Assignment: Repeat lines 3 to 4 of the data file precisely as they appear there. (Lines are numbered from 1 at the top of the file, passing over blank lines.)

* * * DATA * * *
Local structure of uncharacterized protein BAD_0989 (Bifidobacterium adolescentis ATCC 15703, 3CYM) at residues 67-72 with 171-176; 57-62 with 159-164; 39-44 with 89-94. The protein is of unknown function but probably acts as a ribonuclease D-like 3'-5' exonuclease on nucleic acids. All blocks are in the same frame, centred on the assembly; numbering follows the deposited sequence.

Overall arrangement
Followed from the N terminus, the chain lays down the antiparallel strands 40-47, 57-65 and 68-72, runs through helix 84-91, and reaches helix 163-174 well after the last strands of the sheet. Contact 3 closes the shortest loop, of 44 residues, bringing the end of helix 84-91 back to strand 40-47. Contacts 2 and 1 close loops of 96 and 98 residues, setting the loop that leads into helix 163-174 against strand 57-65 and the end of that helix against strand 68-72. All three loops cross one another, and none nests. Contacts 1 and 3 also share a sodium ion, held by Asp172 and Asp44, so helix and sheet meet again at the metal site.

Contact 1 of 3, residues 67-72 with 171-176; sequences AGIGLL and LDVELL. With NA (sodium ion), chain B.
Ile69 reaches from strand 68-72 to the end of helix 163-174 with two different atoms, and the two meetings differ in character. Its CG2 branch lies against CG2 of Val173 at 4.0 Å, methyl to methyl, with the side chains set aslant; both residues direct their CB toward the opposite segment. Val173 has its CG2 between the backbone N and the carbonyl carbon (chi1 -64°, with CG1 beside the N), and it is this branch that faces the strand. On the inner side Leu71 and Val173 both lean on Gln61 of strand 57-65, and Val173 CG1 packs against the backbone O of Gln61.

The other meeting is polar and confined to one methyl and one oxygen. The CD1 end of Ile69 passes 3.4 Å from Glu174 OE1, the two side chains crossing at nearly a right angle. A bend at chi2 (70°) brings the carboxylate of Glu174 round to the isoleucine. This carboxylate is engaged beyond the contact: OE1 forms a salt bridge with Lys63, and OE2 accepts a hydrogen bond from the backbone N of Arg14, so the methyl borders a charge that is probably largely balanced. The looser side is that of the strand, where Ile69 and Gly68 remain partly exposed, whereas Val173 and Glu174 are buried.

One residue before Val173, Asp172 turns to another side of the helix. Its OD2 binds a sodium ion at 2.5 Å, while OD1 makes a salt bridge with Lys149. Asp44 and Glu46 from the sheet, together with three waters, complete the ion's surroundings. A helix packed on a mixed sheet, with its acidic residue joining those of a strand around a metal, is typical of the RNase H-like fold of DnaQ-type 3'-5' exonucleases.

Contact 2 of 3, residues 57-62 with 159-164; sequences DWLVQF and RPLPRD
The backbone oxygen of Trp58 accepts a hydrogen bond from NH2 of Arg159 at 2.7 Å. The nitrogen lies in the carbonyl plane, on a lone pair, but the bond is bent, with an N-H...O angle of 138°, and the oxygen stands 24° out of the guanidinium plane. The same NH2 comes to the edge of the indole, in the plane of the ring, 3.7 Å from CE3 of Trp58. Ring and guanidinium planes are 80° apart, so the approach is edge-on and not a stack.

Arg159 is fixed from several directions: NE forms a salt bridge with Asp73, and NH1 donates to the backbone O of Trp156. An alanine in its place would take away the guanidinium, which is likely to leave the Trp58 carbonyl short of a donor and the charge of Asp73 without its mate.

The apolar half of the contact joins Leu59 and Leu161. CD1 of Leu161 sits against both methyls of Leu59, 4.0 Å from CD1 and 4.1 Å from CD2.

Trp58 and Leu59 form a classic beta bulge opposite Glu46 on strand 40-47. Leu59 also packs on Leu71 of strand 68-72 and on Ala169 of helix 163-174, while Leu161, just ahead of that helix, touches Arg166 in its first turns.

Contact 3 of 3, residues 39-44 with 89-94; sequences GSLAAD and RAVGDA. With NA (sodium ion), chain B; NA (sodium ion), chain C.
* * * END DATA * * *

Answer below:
Followed from the N terminus, the chain lays down the antiparallel strands 40-47, 57-65 and 68-72, runs through helix 84-91, and reaches helix 163-174 well after the last strands of the sheet. Contact 3 closes the shortest loop, of 44 residues, bringing the end of helix 84-91 back to strand 40-47. Contacts 2 and 1 close loops of 96 and 98 residues, setting the loop that leads into helix 163-174 against strand 57-65 and the end of that helix against strand 68-72. All three loops cross one another, and none nests. Contacts 1 and 3 also share a sodium ion, held by Asp172 and Asp44, so helix and sheet meet again at the metal site.

Contact 1 of 3, residues 67-72 with 171-176; sequences AGIGLL and LDVELL. With NA (sodium ion), chain B.